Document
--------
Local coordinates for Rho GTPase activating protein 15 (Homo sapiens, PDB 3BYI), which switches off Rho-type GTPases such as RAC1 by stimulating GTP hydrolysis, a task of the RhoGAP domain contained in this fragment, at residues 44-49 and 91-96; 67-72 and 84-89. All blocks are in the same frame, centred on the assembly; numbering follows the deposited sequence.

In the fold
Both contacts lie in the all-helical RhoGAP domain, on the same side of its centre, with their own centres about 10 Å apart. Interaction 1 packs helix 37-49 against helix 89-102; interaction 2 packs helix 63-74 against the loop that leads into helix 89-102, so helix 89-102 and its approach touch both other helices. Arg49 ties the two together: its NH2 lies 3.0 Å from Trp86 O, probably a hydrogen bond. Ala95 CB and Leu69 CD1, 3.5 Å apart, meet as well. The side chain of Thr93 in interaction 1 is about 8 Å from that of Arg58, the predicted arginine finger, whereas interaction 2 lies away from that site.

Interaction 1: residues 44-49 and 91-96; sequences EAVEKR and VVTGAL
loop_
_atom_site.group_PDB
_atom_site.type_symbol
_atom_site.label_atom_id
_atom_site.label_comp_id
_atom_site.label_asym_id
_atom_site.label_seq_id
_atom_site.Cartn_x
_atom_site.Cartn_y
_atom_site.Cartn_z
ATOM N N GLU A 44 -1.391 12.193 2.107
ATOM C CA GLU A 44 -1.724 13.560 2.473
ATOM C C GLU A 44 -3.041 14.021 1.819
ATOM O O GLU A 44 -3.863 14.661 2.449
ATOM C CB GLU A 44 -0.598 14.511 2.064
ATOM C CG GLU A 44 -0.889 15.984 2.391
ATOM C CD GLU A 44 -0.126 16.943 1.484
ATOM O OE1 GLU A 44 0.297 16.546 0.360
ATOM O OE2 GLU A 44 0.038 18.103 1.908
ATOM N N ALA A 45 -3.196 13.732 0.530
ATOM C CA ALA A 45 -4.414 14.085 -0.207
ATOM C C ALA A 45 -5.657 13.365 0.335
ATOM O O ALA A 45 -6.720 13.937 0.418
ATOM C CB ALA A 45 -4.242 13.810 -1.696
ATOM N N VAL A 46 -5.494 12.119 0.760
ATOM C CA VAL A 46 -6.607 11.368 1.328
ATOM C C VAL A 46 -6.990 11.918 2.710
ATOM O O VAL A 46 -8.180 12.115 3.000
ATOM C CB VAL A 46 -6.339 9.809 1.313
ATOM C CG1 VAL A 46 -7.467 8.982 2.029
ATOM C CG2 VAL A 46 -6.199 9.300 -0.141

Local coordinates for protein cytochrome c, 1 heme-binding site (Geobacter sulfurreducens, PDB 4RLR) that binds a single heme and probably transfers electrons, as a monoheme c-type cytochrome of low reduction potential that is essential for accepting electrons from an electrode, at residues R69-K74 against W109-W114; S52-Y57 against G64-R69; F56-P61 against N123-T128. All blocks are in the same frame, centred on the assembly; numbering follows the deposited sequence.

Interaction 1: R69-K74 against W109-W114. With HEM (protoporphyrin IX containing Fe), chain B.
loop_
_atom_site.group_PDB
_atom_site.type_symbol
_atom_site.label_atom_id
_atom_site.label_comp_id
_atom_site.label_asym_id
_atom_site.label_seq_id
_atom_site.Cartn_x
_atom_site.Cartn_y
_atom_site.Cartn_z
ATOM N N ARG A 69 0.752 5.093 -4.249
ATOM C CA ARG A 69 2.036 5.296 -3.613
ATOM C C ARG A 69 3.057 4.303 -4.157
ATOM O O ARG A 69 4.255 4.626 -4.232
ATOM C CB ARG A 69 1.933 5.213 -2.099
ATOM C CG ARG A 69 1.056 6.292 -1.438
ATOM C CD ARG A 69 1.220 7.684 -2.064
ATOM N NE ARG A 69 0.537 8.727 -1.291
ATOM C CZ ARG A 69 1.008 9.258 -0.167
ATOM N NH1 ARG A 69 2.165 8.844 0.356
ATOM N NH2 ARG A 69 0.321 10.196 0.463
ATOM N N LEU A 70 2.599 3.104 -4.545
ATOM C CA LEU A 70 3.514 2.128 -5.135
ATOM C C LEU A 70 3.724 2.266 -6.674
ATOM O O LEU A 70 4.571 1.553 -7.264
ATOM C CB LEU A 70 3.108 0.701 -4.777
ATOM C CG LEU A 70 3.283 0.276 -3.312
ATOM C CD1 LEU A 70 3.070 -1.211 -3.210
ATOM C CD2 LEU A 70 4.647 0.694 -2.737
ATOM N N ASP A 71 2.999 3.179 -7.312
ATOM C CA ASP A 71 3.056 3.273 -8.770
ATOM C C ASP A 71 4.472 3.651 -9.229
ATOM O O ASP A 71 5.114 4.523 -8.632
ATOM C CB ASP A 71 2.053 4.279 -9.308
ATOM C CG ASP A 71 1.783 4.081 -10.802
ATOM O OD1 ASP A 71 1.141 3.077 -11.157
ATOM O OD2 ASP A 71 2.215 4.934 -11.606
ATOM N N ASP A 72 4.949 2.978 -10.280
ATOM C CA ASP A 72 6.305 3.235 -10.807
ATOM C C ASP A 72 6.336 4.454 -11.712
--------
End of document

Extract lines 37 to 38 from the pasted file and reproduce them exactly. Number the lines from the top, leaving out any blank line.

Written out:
Interaction 1: R69-K74 against W109-W114. With HEM (protoporphyrin IX containing Fe), chain B.
loop_